I kicked off Day 1 with the most intense work out day. A 40-minute, 4 mile run on sand, cool down, home for a few hours, then a two hour swim lesson. I haven't run on sand in a long, long time. A friend/athletic trainer is leading a running workshop to prepare for the San Francisco Marathon in June. It's costing me about $100 for 24 running sessions, which is actually a really good rate. The whole idea of paying-to-run is kind of silly, I'll admit, but I'll be able to improve my time and running form. At the very least, running with other people will motivate me to run faster (I was dead last, yay me!!). When I run alone, I tend to settle into a comfort zone that lets me coast along nicely. I'd like to be able to run faster than a 10-minute mile - which I only do when I try really hard.

In reality, I'm doing alright for someone who spent most of February on a plane, eating airport food and drinking airport cocktails.

A few hours after that, I had my second swimming lesson with another friend. I learned that I don't know how to use a kickboard. I can kick just fine at the wall, but kick while holding onto a kickboard? Nope! Today I worked on my breast stroke form and learned freestyle. Once I learned how to kick, freestyle was pretty easy, and much more efficient as a swimming form than breast stroke. Even the lifeguard said I was doing pretty know, swimming the 11 meters from the wall to the guard bench before I got tired.

Now that I can swim, though, I can work on my form and eventually swim longer distances.

I also learned how to tread. The biggest challenge was learning not to panic if my head sinks underwater.

I'm happy with my progress. My goal last week was to learn how to do all these things in the water before the end of this week, and I did!

Next goal: swim well enough to swim in the pool during lap-swim times. Also tread for 30 seconds without letting my head sink into the water.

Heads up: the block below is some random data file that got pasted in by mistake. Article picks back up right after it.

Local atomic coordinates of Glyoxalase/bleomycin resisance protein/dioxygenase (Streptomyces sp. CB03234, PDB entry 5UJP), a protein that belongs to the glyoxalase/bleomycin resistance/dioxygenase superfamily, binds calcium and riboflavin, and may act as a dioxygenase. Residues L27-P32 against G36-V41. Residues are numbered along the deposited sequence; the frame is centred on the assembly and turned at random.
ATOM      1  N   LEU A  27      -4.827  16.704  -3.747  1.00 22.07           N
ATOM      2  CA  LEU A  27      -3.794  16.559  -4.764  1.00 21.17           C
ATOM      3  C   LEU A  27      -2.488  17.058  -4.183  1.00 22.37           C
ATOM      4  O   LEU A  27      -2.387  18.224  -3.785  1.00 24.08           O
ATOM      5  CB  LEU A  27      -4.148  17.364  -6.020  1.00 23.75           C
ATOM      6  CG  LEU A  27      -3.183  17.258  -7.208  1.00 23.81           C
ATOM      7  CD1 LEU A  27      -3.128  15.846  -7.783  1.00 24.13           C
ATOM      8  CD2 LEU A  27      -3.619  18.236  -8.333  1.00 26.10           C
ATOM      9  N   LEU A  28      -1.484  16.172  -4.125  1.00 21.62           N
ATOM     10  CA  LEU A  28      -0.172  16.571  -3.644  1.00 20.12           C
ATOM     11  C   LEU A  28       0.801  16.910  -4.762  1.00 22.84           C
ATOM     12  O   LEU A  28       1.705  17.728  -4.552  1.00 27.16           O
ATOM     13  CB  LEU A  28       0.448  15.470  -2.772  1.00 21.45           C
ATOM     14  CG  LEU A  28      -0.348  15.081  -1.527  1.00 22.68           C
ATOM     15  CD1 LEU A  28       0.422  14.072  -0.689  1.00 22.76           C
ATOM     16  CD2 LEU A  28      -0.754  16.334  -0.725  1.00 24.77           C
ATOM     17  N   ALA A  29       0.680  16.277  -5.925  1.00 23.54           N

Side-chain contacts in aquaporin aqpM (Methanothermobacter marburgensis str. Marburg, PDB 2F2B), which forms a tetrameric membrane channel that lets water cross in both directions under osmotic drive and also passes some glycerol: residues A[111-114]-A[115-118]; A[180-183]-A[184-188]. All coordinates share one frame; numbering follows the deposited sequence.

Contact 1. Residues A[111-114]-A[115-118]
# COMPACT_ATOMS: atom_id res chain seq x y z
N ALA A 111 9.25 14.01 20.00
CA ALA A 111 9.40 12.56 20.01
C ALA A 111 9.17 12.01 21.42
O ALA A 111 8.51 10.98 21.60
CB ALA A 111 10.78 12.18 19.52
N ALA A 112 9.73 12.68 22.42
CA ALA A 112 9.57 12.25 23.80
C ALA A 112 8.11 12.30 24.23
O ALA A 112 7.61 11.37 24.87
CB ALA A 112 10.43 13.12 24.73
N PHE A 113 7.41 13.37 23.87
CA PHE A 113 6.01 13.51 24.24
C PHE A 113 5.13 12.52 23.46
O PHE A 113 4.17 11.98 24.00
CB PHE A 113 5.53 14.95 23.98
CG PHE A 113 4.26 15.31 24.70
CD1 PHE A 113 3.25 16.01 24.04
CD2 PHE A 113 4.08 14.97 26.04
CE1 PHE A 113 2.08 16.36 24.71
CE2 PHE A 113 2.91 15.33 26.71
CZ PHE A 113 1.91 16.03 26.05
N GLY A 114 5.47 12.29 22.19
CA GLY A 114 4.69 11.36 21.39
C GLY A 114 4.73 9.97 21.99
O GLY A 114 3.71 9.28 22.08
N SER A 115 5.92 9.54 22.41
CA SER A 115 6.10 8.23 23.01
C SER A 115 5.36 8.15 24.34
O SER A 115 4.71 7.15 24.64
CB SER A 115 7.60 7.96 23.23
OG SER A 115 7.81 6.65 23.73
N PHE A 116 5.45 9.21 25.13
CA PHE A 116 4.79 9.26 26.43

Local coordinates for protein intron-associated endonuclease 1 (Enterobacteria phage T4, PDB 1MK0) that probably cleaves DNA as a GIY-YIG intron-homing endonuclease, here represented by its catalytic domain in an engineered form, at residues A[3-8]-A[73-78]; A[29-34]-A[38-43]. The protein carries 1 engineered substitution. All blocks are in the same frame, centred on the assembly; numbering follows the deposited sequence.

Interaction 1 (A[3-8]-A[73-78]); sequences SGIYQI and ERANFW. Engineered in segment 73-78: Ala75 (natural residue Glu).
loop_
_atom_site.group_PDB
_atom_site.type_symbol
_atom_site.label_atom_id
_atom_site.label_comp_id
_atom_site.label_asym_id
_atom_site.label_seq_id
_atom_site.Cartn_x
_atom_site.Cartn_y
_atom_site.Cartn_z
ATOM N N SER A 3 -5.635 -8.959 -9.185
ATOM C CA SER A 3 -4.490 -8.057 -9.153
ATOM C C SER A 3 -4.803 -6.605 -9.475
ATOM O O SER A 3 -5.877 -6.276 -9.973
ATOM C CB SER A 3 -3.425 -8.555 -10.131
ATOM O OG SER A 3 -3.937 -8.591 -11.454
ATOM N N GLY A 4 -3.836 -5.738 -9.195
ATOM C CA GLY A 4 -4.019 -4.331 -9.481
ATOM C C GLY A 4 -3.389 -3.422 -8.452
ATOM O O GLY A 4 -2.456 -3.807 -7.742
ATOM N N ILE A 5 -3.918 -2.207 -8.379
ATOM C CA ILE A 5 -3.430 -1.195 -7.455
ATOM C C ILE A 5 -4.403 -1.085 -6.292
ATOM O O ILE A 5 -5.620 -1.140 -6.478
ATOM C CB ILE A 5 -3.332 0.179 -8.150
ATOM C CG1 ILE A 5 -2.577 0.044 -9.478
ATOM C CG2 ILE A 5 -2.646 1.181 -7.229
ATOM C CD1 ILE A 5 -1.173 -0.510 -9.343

I'm taking tomorrow off from any kind of exercise. My legs are killing me. Getting up hurts.

Friday, March 22, 2013

Communication Styles

I used to think that work-related training sessions were a boring waste of time. Sometimes they are a waste. Lately though, at my current job, I find most of the material interesting. Maybe it's because a lot of these took place when I was in the midst of applications and interviews. I was doing a lot of self-reflection during that time, and these training sessions made me rethink how I interact with people.

We recently did a personality-color test/communicator-style test at work. There are four categories:

I belong in the "Just Do It" style of communicating (Brown group, for short). I like to be direct. I like to stay on task and multi-task during meetings. I hate meetings that drag on for too long because people are arguing tiny points or going off on tangents. I don't need to know every little detail about things. I see a goal and will work towards it or have other people work towards it.

Some of my coworkers are the "Let's Work Together" types (Blue group). They like to form personal connections, try to sympathize with others, and present things in terms of their personal feelings towards a subject.

 A few ended up in the "Planner" group (Green). They like to have all the information and to take time to properly review all that info before making decisions.

No one ended up in the "Make Your Own Kind of Music" aka spontaneous category (Red group).